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Rashad Evans not buying the Tito Ortiz comeback script at UFC 133

Evans on Ortiz: ‘I think you can see his age’


Steve Marcus

Light heavyweight fighter “Suga” Rashad Evans, right, is interviewed by Joe Rogan during the official UFC 114 weigh-in at the Mandalay Bay Events Center.

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PHILADELPHIA — It’s unclear whether Tito Ortiz plans to emulate Rocky Balboa and run up the 72 steps outside of the Philadelphia Museum of Art before his UFC 133 bout against Rashad Evans on Saturday.

The 36-year-old Ortiz has spent plenty of time comparing himself to the City of Brotherly Love’s most famous fictional character. The juxtaposition has annoyed Evans.

“He can say, ‘this is my Rocky moment and I’m inspired by Rocky’ all that he wants to,” Evans said at Wednesday’s open workouts. “‘Rocky’ was a movie, man. There ain’t going to be a movie or cameras or someone saying, ‘cut, let’s do that scene again so Rocky can win.’”

Despite a 14-month layoff and several significant career changes, Evans (15-1-1 MMA, 10-1-1 UFC) is beyond confident he’ll beat Ortiz (16-8-1 MMA, 15-8-1 UFC) in the pay-per-view main event at the Wells Fargo Center. Some would argue it’s to the point of cockiness.

Evans doesn’t think a first-round submission victory over Ryan Bader last month salvaged Ortiz’s career. The 31-year-old Evans puts more stock into the five-year winless streak the former light heavyweight champion endured before the Bader victory.

“Tito is not the same fighter he was,” Evans said. “To me, in my mind, he lost the whole ‘wow, that’s Tito Ortiz.’ He’s not been very consistent. Sometimes he’ll look good. Sometimes he’ll look bad. He fell from that level.”

As thankful as Evans was for Ortiz filling the void left by a Phil Davis injury at the top of the card, this isn’t a matchup that necessarily excites him. He described a victory over Ortiz as “not even close” to meaning what it would have three or four years ago.

That’s when Evans strongly desired a fight with Ortiz. The UFC and Ortiz both promised him an immediate rematch after the two fought to a unanimous draw at UFC 73 in July 2007.

The next matchup never came to fruition, however, as Ortiz dealt with injuries in the months following and the UFC matched Evans with current middleweight Michael Bisping. Evans remembered being heartbroken.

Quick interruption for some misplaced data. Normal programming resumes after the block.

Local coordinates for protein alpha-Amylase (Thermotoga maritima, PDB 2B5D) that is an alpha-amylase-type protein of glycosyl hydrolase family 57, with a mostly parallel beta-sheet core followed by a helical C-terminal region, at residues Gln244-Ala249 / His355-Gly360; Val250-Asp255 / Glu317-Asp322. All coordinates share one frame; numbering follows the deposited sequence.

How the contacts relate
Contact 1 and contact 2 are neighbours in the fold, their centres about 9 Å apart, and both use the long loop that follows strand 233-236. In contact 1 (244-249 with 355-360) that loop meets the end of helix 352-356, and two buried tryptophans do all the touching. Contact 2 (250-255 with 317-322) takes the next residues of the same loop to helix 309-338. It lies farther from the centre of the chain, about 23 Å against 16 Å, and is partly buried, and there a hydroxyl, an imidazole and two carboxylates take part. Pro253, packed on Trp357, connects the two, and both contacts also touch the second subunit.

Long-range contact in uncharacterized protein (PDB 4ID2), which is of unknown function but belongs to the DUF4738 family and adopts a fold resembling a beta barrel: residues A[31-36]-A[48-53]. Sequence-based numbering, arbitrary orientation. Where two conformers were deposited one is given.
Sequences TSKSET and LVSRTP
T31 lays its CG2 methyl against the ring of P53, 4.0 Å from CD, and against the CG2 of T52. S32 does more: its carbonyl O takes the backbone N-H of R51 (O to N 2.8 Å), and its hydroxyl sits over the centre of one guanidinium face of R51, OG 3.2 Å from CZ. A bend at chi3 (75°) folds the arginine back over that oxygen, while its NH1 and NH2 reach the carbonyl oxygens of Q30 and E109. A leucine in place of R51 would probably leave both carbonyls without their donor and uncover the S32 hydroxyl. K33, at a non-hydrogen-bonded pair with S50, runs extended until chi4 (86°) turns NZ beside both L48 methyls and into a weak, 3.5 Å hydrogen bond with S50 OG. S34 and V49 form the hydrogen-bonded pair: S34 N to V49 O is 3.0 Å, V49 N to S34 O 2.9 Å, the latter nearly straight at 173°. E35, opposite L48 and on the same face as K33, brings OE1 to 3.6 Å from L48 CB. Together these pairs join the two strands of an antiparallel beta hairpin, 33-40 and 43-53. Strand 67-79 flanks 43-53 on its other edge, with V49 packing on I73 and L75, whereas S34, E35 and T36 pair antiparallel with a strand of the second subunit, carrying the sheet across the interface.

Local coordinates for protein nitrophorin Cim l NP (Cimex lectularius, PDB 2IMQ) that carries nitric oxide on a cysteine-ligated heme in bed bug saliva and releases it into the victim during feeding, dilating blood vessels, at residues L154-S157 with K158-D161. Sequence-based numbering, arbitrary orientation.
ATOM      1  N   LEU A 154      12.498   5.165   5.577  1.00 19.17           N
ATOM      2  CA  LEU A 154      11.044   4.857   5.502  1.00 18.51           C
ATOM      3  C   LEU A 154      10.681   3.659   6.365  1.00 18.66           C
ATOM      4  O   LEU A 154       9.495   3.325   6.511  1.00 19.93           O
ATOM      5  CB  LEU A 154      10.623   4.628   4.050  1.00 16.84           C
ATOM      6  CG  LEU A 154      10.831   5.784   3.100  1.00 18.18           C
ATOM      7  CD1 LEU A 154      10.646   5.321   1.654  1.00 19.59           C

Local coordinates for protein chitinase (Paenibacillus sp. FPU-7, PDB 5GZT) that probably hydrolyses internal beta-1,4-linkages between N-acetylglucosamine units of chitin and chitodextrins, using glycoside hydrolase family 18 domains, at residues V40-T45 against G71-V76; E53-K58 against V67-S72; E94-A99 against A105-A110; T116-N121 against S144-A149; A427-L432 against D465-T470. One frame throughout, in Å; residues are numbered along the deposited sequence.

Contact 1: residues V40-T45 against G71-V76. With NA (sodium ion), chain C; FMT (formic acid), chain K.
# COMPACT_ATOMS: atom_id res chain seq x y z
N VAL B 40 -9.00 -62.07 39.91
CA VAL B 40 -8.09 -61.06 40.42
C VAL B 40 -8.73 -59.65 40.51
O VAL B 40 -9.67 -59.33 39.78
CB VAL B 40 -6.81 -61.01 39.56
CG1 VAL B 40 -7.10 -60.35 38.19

“I was so disappointed,” Evans said. “It kind of messed me up in training for Bisping because I had my mind set on fighting Tito so much.”

The level of disappointment wore off a little more with each subsequent loss Ortiz suffered. It also helped that Evans ran off a three-fight win streak, including a split decision over Bisping, to seize the belt Ortiz once owned.

At this point, Evans just doesn’t see Ortiz as an equal in the 205-pound division rankings. Evans thinks he’s at the very top, while Ortiz belongs somewhere in the middle.

Ortiz has concocted his own theory as to why Evans is so adamant about his superiority.

“I see a lot of self-doubt,” Ortiz said. “I took Psychology 101 in college. I understand a person’s feedback and how they react to questions and how they react to things.”

Ortiz sees the pressure on Evans as monumental. If Evans wins, he’ll retain his status as the top contender and face the winner of the UFC 135 championship bout between Jon Jones and Rampage Jackson.

Ortiz also opined that Evans is more concerned than he let on about going into his first major fight without the help of renowned trainer Greg Jackson.

“Tito can believe what he wants to and use whatever he wants to get motivated,” Evans said.

“I don’t think he’s as quick as he used to be. I don’t think he’s as explosive as he used to be. I think you can see his age. The first thing that starts to go as you get older is your footwork. I think his footwork is a little bit slower than it was.”

Case Keefer can be reached at 948-2790 or [email protected]. Follow Case on Twitter at

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